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Stochastic Screening

A photo of a loop, looking at the stochastic screening on a printed piece.

When computer-to-plate (CTP) technology was introduced to the printing industry 25 years ago, it allowed the use of higher resolution screening in offset-printed publications. A variety of screening methods enable the imaging of the converted RGB image pixels with dots onto the printing plates. The primary printing colours, CMYK, screened at various dot sizes (Amplitude Modulated [AM] screening) or in different amounts of dots (Frequency Modulated [FM] screening) form the full colour spectrum and tonalities in printed images and vector graphics.

The most common screening method used in the industry today is the conventional AM screening, at a resolution of about 175 lines per inch. Some progressive printers (including Hemlock) have taken advantage of FM screening, most commonly known as stochastic screening. This screening method uses very small dots, randomly placed at differentiating amounts throughout the images and vector graphics at resolutions equivalent to 250 – 480 lines per inch, depending on the micron spot size used.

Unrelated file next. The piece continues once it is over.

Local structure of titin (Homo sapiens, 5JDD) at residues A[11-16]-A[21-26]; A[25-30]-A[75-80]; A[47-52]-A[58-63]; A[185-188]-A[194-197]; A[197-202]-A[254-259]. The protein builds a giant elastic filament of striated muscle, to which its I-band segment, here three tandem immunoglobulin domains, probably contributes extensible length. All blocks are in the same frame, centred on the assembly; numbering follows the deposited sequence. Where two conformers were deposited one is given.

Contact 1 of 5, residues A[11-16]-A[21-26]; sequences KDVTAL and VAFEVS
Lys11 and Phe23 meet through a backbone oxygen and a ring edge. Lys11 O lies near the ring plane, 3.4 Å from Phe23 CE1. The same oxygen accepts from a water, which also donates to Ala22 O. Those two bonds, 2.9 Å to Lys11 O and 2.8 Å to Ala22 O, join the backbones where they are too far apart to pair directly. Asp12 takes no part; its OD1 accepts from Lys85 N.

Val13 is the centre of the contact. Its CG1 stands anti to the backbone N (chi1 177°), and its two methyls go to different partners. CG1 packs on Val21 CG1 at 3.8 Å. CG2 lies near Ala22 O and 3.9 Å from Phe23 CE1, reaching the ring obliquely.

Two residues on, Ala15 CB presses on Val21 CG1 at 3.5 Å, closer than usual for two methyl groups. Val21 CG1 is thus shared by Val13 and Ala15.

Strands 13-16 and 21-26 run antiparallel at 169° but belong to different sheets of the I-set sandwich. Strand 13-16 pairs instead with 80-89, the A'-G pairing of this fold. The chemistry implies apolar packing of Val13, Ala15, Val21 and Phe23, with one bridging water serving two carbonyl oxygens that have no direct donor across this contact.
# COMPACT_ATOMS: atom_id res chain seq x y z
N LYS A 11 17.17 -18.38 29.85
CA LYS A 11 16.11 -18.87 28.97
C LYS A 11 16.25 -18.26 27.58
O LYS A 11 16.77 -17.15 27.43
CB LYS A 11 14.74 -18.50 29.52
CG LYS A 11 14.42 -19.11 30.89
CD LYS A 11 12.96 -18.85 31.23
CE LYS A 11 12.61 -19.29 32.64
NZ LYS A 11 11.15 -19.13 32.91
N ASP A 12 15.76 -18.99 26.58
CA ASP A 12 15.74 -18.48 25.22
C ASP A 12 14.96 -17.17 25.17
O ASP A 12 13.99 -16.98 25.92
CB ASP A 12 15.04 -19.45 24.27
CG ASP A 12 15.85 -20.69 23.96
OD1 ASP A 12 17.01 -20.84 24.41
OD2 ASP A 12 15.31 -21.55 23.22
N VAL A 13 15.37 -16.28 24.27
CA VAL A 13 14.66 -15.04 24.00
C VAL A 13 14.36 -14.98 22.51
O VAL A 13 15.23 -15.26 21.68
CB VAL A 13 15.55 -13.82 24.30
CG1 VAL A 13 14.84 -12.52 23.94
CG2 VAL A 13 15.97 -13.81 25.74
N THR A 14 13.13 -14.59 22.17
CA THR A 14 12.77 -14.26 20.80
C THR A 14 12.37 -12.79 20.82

The major advantage of using stochastic screening over traditional AM screening includes:

  1. Sharper edge definition in small CMYK tinted typography or in reversed type
  2. Elimination of moire interferences when printing images with fabric meshes
  3. Expanded gamut through optical enhancements
  4. The ability to print with a thicker ink film
  5. Enhanced stabilization during the high-speed printing process

Comparison of stochastic screening and conventional screening

While stochastic screening requires more attention to colour management and process control in prepress and on press, the end results are far and away more powerful, which is why we at Hemlock choose to use it.

Interested in learning more about stochastic screening? Send us a message or email contact@hemlock.com and one of our Prepress Experts will get in touch. Alternatively, you can download a copy of our File Preparation Guide, which highlights how to set-up print ready files for optimal stochastic printing results. Refer to pages 2 – 11.